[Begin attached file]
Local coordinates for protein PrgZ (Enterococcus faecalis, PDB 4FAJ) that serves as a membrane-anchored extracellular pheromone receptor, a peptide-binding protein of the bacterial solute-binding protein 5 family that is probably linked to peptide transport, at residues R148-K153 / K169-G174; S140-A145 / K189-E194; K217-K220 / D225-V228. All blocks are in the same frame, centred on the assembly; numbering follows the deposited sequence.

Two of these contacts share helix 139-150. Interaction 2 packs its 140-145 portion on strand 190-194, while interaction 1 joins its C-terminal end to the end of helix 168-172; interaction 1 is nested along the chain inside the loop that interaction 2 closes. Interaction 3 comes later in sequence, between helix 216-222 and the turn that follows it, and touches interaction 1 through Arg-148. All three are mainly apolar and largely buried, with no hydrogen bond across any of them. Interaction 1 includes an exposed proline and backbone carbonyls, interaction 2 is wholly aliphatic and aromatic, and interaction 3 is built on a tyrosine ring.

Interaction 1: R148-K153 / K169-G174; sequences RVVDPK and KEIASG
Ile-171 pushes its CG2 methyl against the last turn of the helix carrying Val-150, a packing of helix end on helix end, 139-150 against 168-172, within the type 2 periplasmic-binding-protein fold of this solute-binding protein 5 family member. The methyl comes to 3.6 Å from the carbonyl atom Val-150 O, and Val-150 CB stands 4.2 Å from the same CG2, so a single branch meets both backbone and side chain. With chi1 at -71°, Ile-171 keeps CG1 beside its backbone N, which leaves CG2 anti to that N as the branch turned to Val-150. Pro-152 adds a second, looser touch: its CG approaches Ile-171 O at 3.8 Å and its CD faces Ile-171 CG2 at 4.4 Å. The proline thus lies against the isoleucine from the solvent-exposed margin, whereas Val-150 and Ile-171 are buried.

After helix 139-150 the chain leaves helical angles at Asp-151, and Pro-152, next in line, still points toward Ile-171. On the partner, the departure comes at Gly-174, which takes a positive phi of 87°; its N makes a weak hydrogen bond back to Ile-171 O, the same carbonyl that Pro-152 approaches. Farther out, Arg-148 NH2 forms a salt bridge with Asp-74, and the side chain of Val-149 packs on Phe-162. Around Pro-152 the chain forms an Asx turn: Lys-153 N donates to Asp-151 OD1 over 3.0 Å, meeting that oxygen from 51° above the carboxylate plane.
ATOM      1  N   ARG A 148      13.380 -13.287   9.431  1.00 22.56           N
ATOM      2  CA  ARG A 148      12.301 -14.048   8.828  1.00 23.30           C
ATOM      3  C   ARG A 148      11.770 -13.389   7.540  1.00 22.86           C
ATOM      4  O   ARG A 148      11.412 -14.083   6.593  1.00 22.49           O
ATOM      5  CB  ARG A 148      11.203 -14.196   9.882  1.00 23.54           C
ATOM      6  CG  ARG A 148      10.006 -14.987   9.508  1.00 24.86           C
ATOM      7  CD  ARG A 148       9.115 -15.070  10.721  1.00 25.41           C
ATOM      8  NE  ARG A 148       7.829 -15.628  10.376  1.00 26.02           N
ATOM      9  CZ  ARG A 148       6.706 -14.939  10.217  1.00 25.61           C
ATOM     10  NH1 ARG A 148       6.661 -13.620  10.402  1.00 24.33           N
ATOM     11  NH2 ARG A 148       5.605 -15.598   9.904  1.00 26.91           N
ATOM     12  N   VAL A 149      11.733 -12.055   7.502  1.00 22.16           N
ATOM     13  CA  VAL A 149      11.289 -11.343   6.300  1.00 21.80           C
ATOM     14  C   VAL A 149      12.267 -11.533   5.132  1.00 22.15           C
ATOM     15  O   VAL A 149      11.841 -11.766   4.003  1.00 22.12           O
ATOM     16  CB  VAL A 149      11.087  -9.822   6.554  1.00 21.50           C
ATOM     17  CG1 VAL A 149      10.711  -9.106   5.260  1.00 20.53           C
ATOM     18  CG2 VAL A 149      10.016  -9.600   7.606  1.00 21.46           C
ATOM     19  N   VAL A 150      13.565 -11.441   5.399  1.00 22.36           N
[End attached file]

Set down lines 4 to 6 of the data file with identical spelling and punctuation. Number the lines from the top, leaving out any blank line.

Ile-171 pushes its CG2 methyl against the last turn of the helix carrying Val-150, a packing of helix end on helix end, 139-150 against 168-172, within the type 2 periplasmic-binding-protein fold of this solute-binding protein 5 family member. The methyl comes to 3.6 Å from the carbonyl atom Val-150 O, and Val-150 CB stands 4.2 Å from the same CG2, so a single branch meets both backbone and side chain. With chi1 at -71°, Ile-171 keeps CG1 beside its backbone N, which leaves CG2 anti to that N as the branch turned to Val-150. Pro-152 adds a second, looser touch: its CG approaches Ile-171 O at 3.8 Å and its CD faces Ile-171 CG2 at 4.4 Å. The proline thus lies against the isoleucine from the solvent-exposed margin, whereas Val-150 and Ile-171 are buried.

After helix 139-150 the chain leaves helical angles at Asp-151, and Pro-152, next in line, still points toward Ile-171. On the partner, the departure comes at Gly-174, which takes a positive phi of 87°; its N makes a weak hydrogen bond back to Ile-171 O, the same carbonyl that Pro-152 approaches. Farther out, Arg-148 NH2 forms a salt bridge with Asp-74, and the side chain of Val-149 packs on Phe-162. Around Pro-152 the chain forms an Asx turn: Lys-153 N donates to Asp-151 OD1 over 3.0 Å, meeting that oxygen from 51° above the carboxylate plane.
ATOM      1  N   ARG A 148      13.380 -13.287   9.431  1.00 22.56           N